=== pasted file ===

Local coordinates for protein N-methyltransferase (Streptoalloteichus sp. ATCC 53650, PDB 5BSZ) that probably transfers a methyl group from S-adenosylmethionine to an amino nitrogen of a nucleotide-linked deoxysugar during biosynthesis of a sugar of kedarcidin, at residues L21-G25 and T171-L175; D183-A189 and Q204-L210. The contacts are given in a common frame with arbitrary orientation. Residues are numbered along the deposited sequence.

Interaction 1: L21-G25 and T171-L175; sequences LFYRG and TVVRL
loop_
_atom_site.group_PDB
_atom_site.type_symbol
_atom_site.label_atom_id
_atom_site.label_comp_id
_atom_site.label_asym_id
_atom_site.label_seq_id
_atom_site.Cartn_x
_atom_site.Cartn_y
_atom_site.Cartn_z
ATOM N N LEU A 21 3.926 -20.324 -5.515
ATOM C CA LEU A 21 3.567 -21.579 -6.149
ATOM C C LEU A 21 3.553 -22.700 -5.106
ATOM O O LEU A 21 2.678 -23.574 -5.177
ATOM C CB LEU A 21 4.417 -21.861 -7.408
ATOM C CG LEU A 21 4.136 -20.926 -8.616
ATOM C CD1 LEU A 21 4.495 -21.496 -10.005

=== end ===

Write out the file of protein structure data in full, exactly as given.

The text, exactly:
Local coordinates for protein N-methyltransferase (Streptoalloteichus sp. ATCC 53650, PDB 5BSZ) that probably transfers a methyl group from S-adenosylmethionine to an amino nitrogen of a nucleotide-linked deoxysugar during biosynthesis of a sugar of kedarcidin, at residues L21-G25 and T171-L175; D183-A189 and Q204-L210. The contacts are given in a common frame with arbitrary orientation. Residues are numbered along the deposited sequence.

Interaction 1: L21-G25 and T171-L175; sequences LFYRG and TVVRL
loop_
_atom_site.group_PDB
_atom_site.type_symbol
_atom_site.label_atom_id
_atom_site.label_comp_id
_atom_site.label_asym_id
_atom_site.label_seq_id
_atom_site.Cartn_x
_atom_site.Cartn_y
_atom_site.Cartn_z
ATOM N N LEU A 21 3.926 -20.324 -5.515
ATOM C CA LEU A 21 3.567 -21.579 -6.149
ATOM C C LEU A 21 3.553 -22.700 -5.106
ATOM O O LEU A 21 2.678 -23.574 -5.177
ATOM C CB LEU A 21 4.417 -21.861 -7.408
ATOM C CG LEU A 21 4.136 -20.926 -8.616
ATOM C CD1 LEU A 21 4.495 -21.496 -10.005